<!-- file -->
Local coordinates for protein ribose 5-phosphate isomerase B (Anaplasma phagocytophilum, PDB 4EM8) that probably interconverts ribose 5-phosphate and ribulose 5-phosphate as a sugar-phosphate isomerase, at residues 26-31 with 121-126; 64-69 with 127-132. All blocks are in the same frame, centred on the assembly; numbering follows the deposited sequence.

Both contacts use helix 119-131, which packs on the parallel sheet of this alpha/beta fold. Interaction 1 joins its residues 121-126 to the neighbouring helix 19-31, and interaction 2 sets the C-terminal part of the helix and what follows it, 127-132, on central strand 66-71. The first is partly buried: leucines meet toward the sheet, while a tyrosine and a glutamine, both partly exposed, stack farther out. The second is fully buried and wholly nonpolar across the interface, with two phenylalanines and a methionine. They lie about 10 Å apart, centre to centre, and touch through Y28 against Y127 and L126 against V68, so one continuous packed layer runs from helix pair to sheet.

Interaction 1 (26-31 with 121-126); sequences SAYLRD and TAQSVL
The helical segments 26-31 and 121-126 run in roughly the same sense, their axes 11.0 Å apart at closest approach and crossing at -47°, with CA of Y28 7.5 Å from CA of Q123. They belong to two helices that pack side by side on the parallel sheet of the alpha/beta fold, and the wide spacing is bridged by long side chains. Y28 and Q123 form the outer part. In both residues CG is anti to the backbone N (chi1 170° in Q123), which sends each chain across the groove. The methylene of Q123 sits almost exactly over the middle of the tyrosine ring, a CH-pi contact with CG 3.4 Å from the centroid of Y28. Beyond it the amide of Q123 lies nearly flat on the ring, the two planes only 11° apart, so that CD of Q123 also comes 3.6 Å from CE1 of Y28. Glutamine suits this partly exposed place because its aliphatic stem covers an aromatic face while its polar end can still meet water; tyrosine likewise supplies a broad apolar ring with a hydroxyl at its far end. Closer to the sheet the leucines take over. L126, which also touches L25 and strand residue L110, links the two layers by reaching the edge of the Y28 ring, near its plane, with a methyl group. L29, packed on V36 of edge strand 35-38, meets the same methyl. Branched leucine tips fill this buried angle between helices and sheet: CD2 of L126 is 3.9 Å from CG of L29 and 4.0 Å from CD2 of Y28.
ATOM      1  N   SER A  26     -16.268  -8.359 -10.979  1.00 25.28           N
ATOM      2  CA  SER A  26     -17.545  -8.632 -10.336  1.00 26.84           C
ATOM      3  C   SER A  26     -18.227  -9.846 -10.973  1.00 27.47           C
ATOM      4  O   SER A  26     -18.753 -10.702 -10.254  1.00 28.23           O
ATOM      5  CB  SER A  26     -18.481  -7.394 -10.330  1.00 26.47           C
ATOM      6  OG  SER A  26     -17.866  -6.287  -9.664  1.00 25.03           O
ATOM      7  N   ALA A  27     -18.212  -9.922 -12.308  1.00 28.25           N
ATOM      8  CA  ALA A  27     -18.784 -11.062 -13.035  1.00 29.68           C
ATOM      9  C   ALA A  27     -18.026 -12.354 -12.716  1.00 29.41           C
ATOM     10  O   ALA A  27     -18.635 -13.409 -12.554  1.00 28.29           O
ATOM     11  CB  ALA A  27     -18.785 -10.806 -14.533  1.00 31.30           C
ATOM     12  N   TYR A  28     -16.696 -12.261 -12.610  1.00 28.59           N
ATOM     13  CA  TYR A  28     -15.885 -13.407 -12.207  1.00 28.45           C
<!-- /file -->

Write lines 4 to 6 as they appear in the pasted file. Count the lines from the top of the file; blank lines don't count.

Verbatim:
The helical segments 26-31 and 121-126 run in roughly the same sense, their axes 11.0 Å apart at closest approach and crossing at -47°, with CA of Y28 7.5 Å from CA of Q123. They belong to two helices that pack side by side on the parallel sheet of the alpha/beta fold, and the wide spacing is bridged by long side chains. Y28 and Q123 form the outer part. In both residues CG is anti to the backbone N (chi1 170° in Q123), which sends each chain across the groove. The methylene of Q123 sits almost exactly over the middle of the tyrosine ring, a CH-pi contact with CG 3.4 Å from the centroid of Y28. Beyond it the amide of Q123 lies nearly flat on the ring, the two planes only 11° apart, so that CD of Q123 also comes 3.6 Å from CE1 of Y28. Glutamine suits this partly exposed place because its aliphatic stem covers an aromatic face while its polar end can still meet water; tyrosine likewise supplies a broad apolar ring with a hydroxyl at its far end. Closer to the sheet the leucines take over. L126, which also touches L25 and strand residue L110, links the two layers by reaching the edge of the Y28 ring, near its plane, with a methyl group. L29, packed on V36 of edge strand 35-38, meets the same methyl. Branched leucine tips fill this buried angle between helices and sheet: CD2 of L126 is 3.9 Å from CG of L29 and 4.0 Å from CD2 of Y28.
ATOM      1  N   SER A  26     -16.268  -8.359 -10.979  1.00 25.28           N
ATOM      2  CA  SER A  26     -17.545  -8.632 -10.336  1.00 26.84           C